Insight News

Thursday
Nov 20th

Save $$ by Checking on your Sump Pump

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basementfloodIt was late Monday morning and I was walking my husband outside to his car; he was headed to the airport for a business trip in St. Louis. I looked around the side of my house and noticed that someone had apparently left the outside water spigot on-all night. “I’m gonna get those kids!” I thought. I told my husband that we should go down to the basement to make sure no water had trickled in.

Before I got to the bottom of the stairs, it was clear that it was not just a trickle. The area rugs were floating in water. My mind could not figure out how this much water could be in our basement, but the only thing to do at that point was to grab a bucket and start bailing! Long story short, we found out that our sump pump in our less-than-two-year-old house was no longer working, which caused our basement to flood. Thankfully, we had not yet finished our basement, so our losses were not as great as they could have been. So here’s my question to you: have you checked your sump pump lately? If your answer is, “What’s a sump pump?” you probably need answers to the questions below; it could save you big bucks in the long run.

What’s a Sump Pump? It’s a pump that is found in your basement that removes any accumulated water, usually from rainfall, away from your home.

Where is it? You’ll find a hole in the floor at the lowest point in your basement. It’s called the sump hole. Ours has pvc pipe coming out and of it and an electrical cord where it plugs in to an outlet.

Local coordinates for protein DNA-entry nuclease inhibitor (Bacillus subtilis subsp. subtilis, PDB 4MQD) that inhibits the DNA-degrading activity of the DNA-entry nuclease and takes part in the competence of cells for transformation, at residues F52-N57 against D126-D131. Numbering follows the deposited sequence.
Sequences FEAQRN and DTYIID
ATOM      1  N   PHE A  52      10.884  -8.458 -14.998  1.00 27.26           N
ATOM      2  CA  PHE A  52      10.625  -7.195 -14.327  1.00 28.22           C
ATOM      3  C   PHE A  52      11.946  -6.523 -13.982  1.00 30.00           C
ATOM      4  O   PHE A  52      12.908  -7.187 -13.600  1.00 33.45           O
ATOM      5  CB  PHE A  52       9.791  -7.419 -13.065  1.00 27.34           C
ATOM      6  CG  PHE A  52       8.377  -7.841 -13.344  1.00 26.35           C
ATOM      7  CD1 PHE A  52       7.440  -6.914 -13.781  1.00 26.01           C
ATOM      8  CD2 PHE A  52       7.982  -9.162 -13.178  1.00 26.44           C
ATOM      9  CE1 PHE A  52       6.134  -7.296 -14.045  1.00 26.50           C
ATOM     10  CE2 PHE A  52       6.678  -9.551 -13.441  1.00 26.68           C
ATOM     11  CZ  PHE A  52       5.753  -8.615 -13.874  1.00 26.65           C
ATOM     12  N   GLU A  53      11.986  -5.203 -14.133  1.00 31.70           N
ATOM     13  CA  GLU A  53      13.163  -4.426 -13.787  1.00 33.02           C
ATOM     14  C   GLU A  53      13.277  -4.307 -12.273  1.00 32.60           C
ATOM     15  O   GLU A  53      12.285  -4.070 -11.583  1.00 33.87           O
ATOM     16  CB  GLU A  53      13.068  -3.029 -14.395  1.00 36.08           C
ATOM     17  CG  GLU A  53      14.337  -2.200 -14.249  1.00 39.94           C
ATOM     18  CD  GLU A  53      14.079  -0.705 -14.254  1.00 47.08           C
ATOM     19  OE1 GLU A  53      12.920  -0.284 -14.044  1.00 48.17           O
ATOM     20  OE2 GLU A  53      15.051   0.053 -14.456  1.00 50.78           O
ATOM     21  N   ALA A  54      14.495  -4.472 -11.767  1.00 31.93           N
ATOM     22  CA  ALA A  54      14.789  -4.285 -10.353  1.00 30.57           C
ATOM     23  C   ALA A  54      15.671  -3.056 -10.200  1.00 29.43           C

Does it need maintenance? Well, yes and no. See, the pump does all the work without any help, except when it’s broken-or when the power goes out. In our case, our pump broke and we did not know it. A good rule of thumb is to check it periodically, especially during a heavy rain, like the one we had recently. All you need to do is pour water in the sump hole. When the water reaches a certain level, the automatic sensor will start the pump and remove the water. I would also recommend that you consider getting a backup generator or backup sump pump, which would work in the event of a power outage. I got one quote of about $500 for the backup sump pump. Especially when we have the basement finished, we will want to protect that investment.

For the last couple of days I have been diligently drying out the basement until at least 1am; sucking up water in the shop vac, hauling things out up to the garage and the sunny backyard, and salvaging as many of our children’s pictures and kindergarten treasures as possible. Is there a bright spot anywhere in this flooded basement drama? Of course there is! We can thank God that this did not happen after our basement was finished. We have learned a lot about how to better protect ourselves. One final tip, double check with your insurance company to be certain of your coverage as it relates to water damage. At first they said we were not covered, but it turns out that since the sump pump failed, we are! Most important, our family is fine and all the stuff is replaceable. In the big scheme of life we are still blessed and have much to Enjoy!
 

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